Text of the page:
Future of Creativity

As creatives, the market and our careers are constantly evolving.


An Introduction

Learning to live the life of journey rather than a life of destination.


Life on the road is challenging — it is exhausting. It is exciting. It forces a focus and mindfulness on the present, otherwise the infinite variables of possibility overwhelm the mind. A life that breeds an even greater desire to explore and to travel the road unknown quickly becomes addicting. The more we see, the greater our awareness of that which has yet to fall within our view. All the while, we long for a sense of retreat, stability and familiarity. The never-ceasing conflict of life on the road. 

Though it started as a short road trip, life on the road quickly became the new normal and, somewhat serendipitously, an ambitious research project on the future of the creative economy. As creative professionals with ever-evolving careers and new opportunities on the horizon, we realized the need for a thesis on the future of work and life: how to thrive during the greatest industrial revolution in human history.


To be honest, we initially started this project with the misguided notion that we would quickly arrive at the answer. The answer so many of us desire definitively — what’s next? A few thousands miles into our journey, we began to realize the error in our thinking.

We are taking an inductive approach to our greenfield research project, and are currently bringing more rigor and focus to our efforts — structured interviews, formal quantitative survey, sourcing other institutional and academic research and more.

As we travel we are connecting with individuals around the country — via phone and in person — to learn more from those actively shaping our collective future. We are curating a vision of the creative economy, embracing the shifting markets, transforming our careers, and most importantly, taking it one day at a time.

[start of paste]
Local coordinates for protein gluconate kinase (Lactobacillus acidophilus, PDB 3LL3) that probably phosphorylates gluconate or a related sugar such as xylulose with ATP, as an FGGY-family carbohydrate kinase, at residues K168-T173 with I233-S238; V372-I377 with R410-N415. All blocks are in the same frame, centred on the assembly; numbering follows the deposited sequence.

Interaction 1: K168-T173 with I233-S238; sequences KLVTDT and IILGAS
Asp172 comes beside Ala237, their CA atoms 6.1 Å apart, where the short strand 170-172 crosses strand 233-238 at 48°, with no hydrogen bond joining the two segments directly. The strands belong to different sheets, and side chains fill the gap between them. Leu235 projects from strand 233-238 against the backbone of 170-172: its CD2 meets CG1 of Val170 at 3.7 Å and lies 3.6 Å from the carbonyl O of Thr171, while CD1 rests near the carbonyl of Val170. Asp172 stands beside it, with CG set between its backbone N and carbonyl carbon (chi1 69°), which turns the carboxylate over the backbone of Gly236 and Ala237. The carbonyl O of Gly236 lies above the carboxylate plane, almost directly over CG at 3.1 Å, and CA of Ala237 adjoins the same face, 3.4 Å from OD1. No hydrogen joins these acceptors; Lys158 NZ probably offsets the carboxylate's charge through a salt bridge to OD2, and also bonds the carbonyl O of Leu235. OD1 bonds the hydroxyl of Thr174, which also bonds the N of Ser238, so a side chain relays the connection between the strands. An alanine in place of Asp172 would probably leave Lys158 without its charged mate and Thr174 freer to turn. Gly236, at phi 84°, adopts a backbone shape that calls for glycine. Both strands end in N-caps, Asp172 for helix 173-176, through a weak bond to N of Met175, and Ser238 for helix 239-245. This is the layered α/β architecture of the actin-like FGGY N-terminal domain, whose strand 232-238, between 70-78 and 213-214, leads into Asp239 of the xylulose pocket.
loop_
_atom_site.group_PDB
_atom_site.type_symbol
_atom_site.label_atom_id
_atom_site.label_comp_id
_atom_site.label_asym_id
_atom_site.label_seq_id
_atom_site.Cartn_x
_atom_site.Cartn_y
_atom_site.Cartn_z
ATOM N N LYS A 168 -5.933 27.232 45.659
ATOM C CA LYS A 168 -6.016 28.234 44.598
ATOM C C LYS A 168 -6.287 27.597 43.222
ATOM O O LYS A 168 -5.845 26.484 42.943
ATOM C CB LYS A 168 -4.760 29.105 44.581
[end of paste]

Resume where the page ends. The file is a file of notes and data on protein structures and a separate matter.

tanks of fuel



states traveled


cities visited


“Everything takes time. Bees have to move very fast to stay still.” 

– David Foster Wallace


Two years and 20,000 miles on the road.

More than two years and over 20,000 miles on the road, we are connecting with the individuals shaping our collective future: visionary entrepreneurs and investors, design futurists, prophet artists, change agents — the dreamers and the doers. In short, anyone willing to connect whether by phone, over coffee, or sipping cocktails. Lets talk! 



The journey is home, not the destination.


Red: destinations arrived     Yellow: Yet to be visited

MEandering the United States.

To answer your inevitable question: No, we are not independently wealthy, nor the heirs of oil tycoons, and we are definitely not YouTube stars. But we have found ourselves — for the past several years — operating within a rapidly changing labor market as creative professionals with constantly evolving careers.

Our work has become increasingly location-agnostic, our presence required only in meetings via phone or video calls. It was within this context that our ever-nagging inner nomads took over and we embarked to discover as much of the U.S. as we could, in our meticulously packed sedan.


About Us

Our story in brief.


We are design futurists, navigating the adventure that is life for the last 14 years in marriage and partnership across a variety of entrepreneurial endeavors and experiments. We have collaborated with others on projects ranging from an arts and event space in Manhattan, to a grassroots film festival, to building a distributed global network of creative talent; we have taught leadership development in Vietnam, coached young entrepreneurs, and built an agency to partner with early stage companies.

We are makers. It is who we are, how we grew up, and what we aspire to be. Descending from families of entrepreneurs, engineers, inventors, jewelers, manufacturers, farmers and craftspeople—it is in our DNA. Our passion is creation. We grew up in our fathers’ woodshops where we began creating as children. Taught at an early age—we’ve heard it repeated countless times—a job worth doing, is worth doing right. The first time! And we always had to put the tools back in their proper place. Clean. The apple does not fall far from the tree.


Neil & Jennifer Baker Brown
Trying to live each day.